As for the game’s length, I am not going to be able to give you a definitive length for a couple of reasons. How much time you get from the game is going to depend on whether you are the type of player that likes to try and find all of the hidden collectibles. Someone that wants to find all of the collectibles will naturally take quite a bit longer than someone just focused on beating each level. The game consists of four main worlds. Each world has an overworld to explore and find collectibles. They also have three main levels as well as a boss fight.
This might not sound like a lot. I was impressed that each of the levels are quite a bit longer than I expected. If you take your time trying to find the collectibles, most will take at least a half hour to beat. The levels are quite large and there is a lot to do to beat each of them. While I naturally wish the game was longer as I was really enjoying it, I found the length to be satisfying enough.
As for the game’s story, theme, and atmosphere; you mostly get what you would expect from the genre. I was pretty impressed with the game’s visuals. The style of the game feels reminsicent of the era that it originally came from, but with improvements from better technology. The game has a cartoony style, but it really works for the game. It may not reach the level of some AAA games, but you won’t be disappointed by the quality of the visuals.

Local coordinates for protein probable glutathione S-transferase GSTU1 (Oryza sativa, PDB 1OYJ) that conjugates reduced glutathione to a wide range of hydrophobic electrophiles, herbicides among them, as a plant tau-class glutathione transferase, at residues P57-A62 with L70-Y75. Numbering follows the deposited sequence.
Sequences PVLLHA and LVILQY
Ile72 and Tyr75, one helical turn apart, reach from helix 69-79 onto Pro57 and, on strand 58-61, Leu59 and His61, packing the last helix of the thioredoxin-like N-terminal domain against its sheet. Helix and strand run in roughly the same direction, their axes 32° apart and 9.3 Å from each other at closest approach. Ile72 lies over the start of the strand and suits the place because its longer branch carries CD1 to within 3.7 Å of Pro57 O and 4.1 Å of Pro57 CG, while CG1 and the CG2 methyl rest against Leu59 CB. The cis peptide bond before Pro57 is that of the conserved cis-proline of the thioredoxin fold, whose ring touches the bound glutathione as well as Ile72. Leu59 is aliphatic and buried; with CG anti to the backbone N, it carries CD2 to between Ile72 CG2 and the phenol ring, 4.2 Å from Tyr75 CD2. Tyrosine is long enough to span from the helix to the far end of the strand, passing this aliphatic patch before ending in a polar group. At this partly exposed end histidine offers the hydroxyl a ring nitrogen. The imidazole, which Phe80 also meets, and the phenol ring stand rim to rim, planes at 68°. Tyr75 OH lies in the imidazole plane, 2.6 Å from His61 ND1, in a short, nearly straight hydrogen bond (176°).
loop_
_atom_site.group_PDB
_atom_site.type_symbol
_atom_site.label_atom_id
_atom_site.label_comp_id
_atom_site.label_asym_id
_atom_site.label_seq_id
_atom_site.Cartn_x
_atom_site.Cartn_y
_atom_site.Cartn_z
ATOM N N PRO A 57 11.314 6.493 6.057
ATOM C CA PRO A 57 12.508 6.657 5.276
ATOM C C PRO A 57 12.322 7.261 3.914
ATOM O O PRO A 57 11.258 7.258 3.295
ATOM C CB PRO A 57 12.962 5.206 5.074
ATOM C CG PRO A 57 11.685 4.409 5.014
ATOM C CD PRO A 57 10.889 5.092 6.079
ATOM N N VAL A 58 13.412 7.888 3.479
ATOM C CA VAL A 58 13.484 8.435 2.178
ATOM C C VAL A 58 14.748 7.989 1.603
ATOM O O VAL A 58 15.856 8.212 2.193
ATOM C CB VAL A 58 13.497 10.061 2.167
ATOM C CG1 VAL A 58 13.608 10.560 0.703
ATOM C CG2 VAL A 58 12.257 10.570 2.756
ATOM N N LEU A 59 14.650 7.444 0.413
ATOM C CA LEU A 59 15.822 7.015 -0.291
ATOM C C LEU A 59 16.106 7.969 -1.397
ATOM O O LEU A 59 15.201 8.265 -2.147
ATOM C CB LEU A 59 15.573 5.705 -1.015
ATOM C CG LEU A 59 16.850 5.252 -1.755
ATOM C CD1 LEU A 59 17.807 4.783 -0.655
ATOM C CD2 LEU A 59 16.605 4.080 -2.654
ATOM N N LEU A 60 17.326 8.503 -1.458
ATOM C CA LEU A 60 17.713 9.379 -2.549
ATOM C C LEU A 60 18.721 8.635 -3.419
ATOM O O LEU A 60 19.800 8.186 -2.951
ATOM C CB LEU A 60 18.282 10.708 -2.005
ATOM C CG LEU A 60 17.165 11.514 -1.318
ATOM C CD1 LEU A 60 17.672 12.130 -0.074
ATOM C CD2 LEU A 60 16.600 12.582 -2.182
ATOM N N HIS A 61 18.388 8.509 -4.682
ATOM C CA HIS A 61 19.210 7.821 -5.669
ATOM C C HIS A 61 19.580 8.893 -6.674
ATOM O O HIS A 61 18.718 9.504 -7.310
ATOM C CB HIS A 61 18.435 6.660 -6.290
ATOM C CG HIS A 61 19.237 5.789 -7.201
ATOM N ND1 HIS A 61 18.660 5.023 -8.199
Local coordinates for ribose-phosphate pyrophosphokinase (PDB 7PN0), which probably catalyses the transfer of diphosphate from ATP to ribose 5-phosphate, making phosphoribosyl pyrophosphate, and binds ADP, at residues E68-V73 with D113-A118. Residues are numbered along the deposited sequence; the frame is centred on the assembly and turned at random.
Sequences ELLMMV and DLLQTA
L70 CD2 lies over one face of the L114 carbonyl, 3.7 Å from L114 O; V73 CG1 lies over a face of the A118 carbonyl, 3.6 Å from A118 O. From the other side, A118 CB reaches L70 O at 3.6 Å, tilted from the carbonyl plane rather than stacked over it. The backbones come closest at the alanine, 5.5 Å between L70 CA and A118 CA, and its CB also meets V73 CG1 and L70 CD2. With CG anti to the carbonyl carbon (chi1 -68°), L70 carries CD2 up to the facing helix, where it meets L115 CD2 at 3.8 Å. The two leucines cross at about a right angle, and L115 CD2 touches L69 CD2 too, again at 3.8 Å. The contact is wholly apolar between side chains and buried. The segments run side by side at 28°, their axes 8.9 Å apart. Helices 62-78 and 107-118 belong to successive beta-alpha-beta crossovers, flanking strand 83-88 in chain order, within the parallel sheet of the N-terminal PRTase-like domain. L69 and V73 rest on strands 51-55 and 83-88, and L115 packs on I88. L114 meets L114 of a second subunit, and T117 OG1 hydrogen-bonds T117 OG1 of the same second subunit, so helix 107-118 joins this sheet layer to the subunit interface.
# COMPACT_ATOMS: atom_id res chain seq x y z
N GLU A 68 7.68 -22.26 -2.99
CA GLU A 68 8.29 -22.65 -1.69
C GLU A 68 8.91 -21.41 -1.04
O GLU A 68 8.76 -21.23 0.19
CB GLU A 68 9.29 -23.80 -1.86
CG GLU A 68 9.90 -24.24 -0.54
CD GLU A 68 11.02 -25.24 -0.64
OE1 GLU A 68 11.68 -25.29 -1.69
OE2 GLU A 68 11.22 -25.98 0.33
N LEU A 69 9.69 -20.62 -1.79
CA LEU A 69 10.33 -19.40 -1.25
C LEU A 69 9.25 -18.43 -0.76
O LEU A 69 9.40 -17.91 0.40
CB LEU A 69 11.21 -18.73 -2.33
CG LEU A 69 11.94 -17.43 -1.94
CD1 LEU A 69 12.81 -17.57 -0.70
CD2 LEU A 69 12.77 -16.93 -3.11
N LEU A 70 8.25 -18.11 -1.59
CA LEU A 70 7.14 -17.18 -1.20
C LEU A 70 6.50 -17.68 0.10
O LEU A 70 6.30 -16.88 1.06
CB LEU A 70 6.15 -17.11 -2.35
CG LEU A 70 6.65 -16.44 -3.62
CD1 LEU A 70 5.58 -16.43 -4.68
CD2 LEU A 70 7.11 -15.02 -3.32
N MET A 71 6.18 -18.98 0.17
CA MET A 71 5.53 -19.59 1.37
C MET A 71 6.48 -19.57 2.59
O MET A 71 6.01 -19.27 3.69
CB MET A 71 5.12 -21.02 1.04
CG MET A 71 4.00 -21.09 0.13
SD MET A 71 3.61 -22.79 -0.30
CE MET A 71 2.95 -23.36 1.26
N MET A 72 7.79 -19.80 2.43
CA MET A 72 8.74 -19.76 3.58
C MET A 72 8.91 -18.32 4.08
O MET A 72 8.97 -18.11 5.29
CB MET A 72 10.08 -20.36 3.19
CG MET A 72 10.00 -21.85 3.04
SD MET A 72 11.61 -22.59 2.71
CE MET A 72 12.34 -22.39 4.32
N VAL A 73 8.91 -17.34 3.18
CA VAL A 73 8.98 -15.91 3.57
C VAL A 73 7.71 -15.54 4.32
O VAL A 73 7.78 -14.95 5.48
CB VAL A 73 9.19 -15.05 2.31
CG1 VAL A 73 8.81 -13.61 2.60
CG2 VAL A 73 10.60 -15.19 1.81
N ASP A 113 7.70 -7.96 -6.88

As for Kao the Kangaroo’s story, I found it to be solid but unspectacular. The story feels more gauged towards children than adults. It is enjoyable enough, but it can be kind of cheesy at times. Basically it is enjoyable enough that you want to see how it ends, but I wouldn’t call it a selling point for the game.
For a game franchise that has been gone for 16 years, I was genuinely surprised by how well the new Kao the Kangaroo turned out. The game was clearly inspired by the early 2000s era of 3D platformers. While it isn’t the most original game, it otherwise is exactly what you would expect from this genre. It is a great reminder of why I still enjoy the genre so many years later. The controls are responsive and the gameplay is really fun. Kao the Kangaroo is on the easy side. Otherwise it is everything that you could want from a franchise that hasn’t received a new game in over a decade and a half.
If you don’t like 3D platformers or need them to be really challenging, Kao the Kangaroo may not be for you. Otherwise I would highly recommend picking up Kao the Kangaroo as it really reminded me of why I have always been a big fan of 3D platformers.
Kao the Kangaroo
Release Date: May 27th, 2022 | Systems: Nintendo Switch, PC, PlayStation 4, PlayStation 5, Xbox One, Xbox Series X|S
Developer: Tate Multimedia | Publisher: Tate Multimedia | ESRB Rating: E10+ for Animated Blood, Fantasy Violence, Comic Mischief
Genres: Action, Platformer
Official Website: https://kaokangaroo.com/
- A great homage to the golden era of 3D platformers.
- Fun gameplay supported by responsive controls.
- On the easier side especially for fans of the genre.
- Doesn’t do anything highly original to distinguish itself from other games in the genre.
Recommendation: For fans of 3D platformers reminiscent of the early 2000s era of the genre.
We at Geeky Hobbies would like to thank Tate Multimedia for the review copy of Kao the Kangaroo used for this review. Other than receiving a free copy of the game to review, we at Geeky Hobbies received no other compensation for this review. Receiving the review copy for free had no impact on the content of this review or the final score.